WHO: In a few sentences, please tell us about yourself.
I was born and raised in Nova Scotia’s Annapolis Valley and on the shores of the Bay of Fundy. I earned a Bachelor of Arts degree at Acadia University and then a Master’s of Education degree—also from Acadia. I live and work in Kentville but love to travel (when possible) and learn as much as I can about different cultures around the world.
WHAT: What is your artistic medium? How did you come to this style?
My artistic medium is ceramics. I was introduced to pottery in 2007 and in 2013 started studying ceramics with Terry Bourgeois-King at Spiral Studio in Hall’s Harbour. Over the years I slowly accumulated enough equipment to eventually convert a corner of our barn into a studio of my own.
WHERE: Where do you work and where can we find your work?
I work predominantly in my home studio. My work can be found at The Courtyard Arts and Artisans in Annapolis Royal and at Tides Contemporary Art Gallery in Kentville. I also have an online store at scottcampbellpottery.ca.
WHEN: At what point did you define yourself as an artist? At what time of day do you work on your art?
I have defined myself as an artist at various points in my life with different artistic mediums. I spent a decade writing and producing theatre earlier in my life and considered myself a contributor to that art form. Later on I wrote a lot of fiction and was published and recognized a few times. During that time of my life I considered myself a writer. Even though I do still write, my artistic focus has been predominantly on pottery since 2013. I would probably define myself still as a student of ceramics. There remains a great deal to learn. Because I also have a full-time job as an educator I find that I work on my art whenever I have spare time—whatever time of day that happens to be.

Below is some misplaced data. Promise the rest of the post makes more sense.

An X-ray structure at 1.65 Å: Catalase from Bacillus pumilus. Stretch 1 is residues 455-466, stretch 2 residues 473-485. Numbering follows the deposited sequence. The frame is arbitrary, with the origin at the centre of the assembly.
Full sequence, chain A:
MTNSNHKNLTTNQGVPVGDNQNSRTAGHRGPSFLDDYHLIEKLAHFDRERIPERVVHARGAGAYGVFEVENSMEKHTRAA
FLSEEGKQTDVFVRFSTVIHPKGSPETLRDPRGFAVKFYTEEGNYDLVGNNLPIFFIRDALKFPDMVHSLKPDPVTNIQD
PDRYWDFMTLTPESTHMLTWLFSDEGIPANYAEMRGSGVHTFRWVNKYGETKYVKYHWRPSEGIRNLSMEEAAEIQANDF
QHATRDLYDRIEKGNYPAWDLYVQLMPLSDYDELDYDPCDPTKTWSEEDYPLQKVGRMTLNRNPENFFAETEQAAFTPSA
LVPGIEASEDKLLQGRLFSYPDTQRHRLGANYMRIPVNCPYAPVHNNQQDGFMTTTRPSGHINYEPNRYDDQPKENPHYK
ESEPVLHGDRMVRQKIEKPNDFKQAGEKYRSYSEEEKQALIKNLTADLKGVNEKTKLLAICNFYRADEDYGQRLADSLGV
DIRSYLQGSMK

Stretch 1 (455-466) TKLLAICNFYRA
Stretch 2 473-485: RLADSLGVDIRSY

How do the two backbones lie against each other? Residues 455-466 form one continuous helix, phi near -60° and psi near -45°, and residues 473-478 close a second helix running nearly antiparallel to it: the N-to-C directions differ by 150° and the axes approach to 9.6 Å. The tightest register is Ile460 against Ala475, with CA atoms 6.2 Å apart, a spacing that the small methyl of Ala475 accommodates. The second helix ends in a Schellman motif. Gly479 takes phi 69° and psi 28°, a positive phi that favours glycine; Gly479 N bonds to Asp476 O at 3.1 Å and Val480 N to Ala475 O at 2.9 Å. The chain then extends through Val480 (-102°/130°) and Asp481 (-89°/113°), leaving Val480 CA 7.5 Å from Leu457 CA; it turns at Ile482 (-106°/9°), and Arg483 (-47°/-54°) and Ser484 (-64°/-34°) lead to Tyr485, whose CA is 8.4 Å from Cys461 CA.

WHY: Why art? Why your art? Why the Annapolis Valley?
I’ve never been asked (or asked myself) “Why art?”. I have no idea. I guess I would have to ask what the other choices were. I don’t ever recall making a conscious decision to follow art. From taking art lessons when I was a junior high student to studying art history as a university student and eventually teaching writing skills myself at college—I’ve never pondered “why?”. It was just something that was a part of me that gave me fulfillment and a way to express myself within a community of like-minded people. I have musicians and artists in my family so I guess it’s something that has simply been there all my life. Most recently ceramics has been the art form I’m working in. I’d always been interested in artisan-forms so the utilitarian nature of many forms of pottery was something that drew me to it. I spent many of my early years in Annapolis Royal where I was a member of the Annapolis Royal Community Arts Council – led at the time by Sue and Nat Tileston. That close-knit community of artists was where I learned how arts can form the soul of a community. Annapolis Royal was known then—and remains today—as a bastion for arts and artists. I consider myself very fortunate to have spread my artistic wings in that community and continue to enjoy the company of many great artists and artisans in the Annapolis Valley today.